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The Laboratory for Environmental Analysis of RadioNuclides (LEARN)


The Laboratory for Environmental Analysis of RadioNuclides (LEARN) at Duke University seeks to gain a better understanding of the occurrence and distribution of radionuclides in the natural environment and water resources. Our laboratory is equipped with a gamma spectrometer, delayed coincidence alpha counters, and a radon monitor (RAD7) that enable us to measure a large spectrum of radionuclides in geological and environmental materials, including lead-210, uranium-235, thorium-234, radium-226, radium-228, radium-224, radium-223, radon-222, and thoron-220.

Research in LEARN focuses on three major areas:

  1. Radium isotope distribution in groundwater:
    In many aquifers, worldwide, radium and radon concentrations in local groundwater exceeds the international drinking water standards. Utilization of water with high levels of radium and radon may pose a significant health risk. Research at LEARN has found high levels of radium in groundwater from aquifers in the Negev, Israel, southern Jordan, and North Carolina, USA. In addition to providing a reliable database for the occurrence and distribution of the radium isotope quartet in these aquifers, we seek to establish geochemical models to understand better the mechanisms that control radium mobilization in groundwater resources.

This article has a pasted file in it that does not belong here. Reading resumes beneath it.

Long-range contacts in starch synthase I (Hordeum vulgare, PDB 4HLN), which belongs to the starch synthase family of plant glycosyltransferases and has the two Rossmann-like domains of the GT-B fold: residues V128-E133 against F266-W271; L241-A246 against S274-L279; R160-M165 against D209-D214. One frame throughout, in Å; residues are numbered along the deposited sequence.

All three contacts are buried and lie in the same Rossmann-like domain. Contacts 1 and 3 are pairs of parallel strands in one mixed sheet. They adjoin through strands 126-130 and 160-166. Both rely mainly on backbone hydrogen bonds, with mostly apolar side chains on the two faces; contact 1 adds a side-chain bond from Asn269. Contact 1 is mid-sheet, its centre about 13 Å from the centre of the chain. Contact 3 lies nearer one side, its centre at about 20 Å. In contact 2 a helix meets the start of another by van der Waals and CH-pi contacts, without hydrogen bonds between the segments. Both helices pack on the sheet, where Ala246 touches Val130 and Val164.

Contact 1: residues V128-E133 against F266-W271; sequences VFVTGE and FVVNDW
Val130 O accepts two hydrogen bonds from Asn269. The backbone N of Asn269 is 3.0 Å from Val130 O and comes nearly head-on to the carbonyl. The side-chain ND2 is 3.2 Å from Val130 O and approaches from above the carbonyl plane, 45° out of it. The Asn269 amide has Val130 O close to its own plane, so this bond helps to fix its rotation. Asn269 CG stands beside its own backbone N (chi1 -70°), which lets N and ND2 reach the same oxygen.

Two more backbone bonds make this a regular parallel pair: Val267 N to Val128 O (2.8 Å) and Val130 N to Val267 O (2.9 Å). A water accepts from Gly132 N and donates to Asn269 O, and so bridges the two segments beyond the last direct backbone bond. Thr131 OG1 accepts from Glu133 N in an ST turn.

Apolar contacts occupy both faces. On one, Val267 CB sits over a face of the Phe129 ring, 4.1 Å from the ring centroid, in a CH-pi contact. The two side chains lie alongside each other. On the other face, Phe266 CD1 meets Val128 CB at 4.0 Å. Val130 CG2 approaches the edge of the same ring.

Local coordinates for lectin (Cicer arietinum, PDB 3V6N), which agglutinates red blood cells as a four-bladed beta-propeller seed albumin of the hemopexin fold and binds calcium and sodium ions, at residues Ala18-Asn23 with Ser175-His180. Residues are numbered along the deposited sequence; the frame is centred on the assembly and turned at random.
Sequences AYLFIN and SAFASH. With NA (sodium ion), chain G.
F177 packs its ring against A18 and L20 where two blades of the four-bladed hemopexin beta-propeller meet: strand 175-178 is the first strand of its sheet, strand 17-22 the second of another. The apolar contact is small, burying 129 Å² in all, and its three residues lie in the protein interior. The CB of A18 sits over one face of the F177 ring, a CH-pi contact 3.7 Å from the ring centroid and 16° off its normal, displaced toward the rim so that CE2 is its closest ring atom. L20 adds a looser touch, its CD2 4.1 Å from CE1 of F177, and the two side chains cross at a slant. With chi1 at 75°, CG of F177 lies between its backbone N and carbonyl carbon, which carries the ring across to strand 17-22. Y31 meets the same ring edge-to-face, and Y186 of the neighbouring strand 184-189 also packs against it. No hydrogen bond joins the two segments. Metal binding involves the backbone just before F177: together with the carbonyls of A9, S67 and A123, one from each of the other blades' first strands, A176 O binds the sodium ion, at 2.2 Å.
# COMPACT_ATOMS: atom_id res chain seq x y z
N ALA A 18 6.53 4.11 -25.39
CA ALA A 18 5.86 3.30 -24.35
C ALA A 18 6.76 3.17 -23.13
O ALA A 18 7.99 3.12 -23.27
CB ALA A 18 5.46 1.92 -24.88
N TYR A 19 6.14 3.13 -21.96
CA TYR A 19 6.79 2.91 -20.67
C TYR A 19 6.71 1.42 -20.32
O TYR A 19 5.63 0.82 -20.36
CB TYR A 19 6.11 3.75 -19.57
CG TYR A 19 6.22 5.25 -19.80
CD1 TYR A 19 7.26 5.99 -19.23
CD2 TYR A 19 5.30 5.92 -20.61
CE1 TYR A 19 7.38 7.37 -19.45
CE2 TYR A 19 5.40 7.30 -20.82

2. Radium as a geochemical tool for groundwater discharge into surface waters: Groundwater has typically high concentrations of radium as compared to surface waters. The level of radium activity in groundwater is typically associated with the salinity of groundwater. Research at LEARN aims to use these relationships to quantify groundwater subsurface discharge into lakes and river. We use the Sea of Galilee in Israel as a case study for quantifying saline groundwater discharge into fresh water lake and the adsorption of radium isotopes to the lake sediments.

  3. Proxies for high-resolution reconstruction of the sedimentary record and climate change:
    The combined use of the 137Cs, 210Pb, 226Ra, and 228Ra isotope variations measured in sediment cores from lakes and estuarine water provide important information for the rate of sedimentation and different processes that affect sediment-water interactions. Research at LEARN aims to use these variations to identify recent changes in the chemistry of lake and estuarine water that might reflect variations in hydrological patterns related to climate change.